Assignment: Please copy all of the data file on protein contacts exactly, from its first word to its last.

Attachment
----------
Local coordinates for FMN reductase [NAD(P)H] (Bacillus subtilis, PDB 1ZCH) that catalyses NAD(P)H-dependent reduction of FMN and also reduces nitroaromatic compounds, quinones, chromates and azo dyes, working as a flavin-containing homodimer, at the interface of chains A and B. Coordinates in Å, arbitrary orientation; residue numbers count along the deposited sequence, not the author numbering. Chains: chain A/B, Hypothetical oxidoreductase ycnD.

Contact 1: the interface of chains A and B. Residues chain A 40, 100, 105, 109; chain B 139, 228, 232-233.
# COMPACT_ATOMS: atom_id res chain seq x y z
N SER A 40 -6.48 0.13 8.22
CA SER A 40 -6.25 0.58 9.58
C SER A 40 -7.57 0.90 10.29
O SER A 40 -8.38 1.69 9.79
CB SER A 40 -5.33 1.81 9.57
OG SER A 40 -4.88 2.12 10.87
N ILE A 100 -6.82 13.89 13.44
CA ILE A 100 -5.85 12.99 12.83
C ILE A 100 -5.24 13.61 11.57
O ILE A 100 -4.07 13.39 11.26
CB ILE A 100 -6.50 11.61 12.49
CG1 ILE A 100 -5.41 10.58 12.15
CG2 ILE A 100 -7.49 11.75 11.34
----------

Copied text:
Local coordinates for FMN reductase [NAD(P)H] (Bacillus subtilis, PDB 1ZCH) that catalyses NAD(P)H-dependent reduction of FMN and also reduces nitroaromatic compounds, quinones, chromates and azo dyes, working as a flavin-containing homodimer, at the interface of chains A and B. Coordinates in Å, arbitrary orientation; residue numbers count along the deposited sequence, not the author numbering. Chains: chain A/B, Hypothetical oxidoreductase ycnD.

Contact 1: the interface of chains A and B. Residues chain A 40, 100, 105, 109; chain B 139, 228, 232-233.
# COMPACT_ATOMS: atom_id res chain seq x y z
N SER A 40 -6.48 0.13 8.22
CA SER A 40 -6.25 0.58 9.58
C SER A 40 -7.57 0.90 10.29
O SER A 40 -8.38 1.69 9.79
CB SER A 40 -5.33 1.81 9.57
OG SER A 40 -4.88 2.12 10.87
N ILE A 100 -6.82 13.89 13.44
CA ILE A 100 -5.85 12.99 12.83
C ILE A 100 -5.24 13.61 11.57
O ILE A 100 -4.07 13.39 11.26
CB ILE A 100 -6.50 11.61 12.49
CG1 ILE A 100 -5.41 10.58 12.15
CG2 ILE A 100 -7.49 11.75 11.34